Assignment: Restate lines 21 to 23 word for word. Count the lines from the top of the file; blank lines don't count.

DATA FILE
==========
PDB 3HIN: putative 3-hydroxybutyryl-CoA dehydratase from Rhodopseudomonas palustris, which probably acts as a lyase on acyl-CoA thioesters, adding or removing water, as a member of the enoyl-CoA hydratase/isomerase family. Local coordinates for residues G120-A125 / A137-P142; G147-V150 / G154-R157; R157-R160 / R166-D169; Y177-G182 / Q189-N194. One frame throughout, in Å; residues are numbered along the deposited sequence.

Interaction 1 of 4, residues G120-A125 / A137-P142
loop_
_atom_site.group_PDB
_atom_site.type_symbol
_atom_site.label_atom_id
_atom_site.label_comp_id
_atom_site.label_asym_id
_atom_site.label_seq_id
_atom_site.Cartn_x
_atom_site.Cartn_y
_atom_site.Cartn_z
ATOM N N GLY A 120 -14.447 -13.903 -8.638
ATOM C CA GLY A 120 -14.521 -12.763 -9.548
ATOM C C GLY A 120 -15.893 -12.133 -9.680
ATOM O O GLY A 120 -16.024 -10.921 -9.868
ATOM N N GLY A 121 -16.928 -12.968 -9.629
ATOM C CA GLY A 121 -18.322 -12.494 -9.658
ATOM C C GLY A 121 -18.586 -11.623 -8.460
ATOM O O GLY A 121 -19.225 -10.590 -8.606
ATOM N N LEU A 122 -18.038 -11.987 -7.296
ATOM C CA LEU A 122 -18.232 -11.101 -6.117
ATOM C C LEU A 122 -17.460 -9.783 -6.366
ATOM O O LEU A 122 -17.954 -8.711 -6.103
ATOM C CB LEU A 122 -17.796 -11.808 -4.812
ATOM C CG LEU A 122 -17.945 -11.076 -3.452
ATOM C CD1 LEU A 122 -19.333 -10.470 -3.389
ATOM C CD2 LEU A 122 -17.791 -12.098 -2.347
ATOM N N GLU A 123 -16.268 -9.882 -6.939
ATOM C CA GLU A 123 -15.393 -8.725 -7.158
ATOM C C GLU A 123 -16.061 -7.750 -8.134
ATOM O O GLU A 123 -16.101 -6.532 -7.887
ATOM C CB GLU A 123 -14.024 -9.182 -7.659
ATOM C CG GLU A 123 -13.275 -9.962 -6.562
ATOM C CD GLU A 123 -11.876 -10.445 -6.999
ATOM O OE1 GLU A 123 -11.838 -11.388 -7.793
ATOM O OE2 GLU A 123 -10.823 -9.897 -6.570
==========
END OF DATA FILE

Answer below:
ATOM N N LEU A 122 -18.038 -11.987 -7.296
ATOM C CA LEU A 122 -18.232 -11.101 -6.117
ATOM C C LEU A 122 -17.460 -9.783 -6.366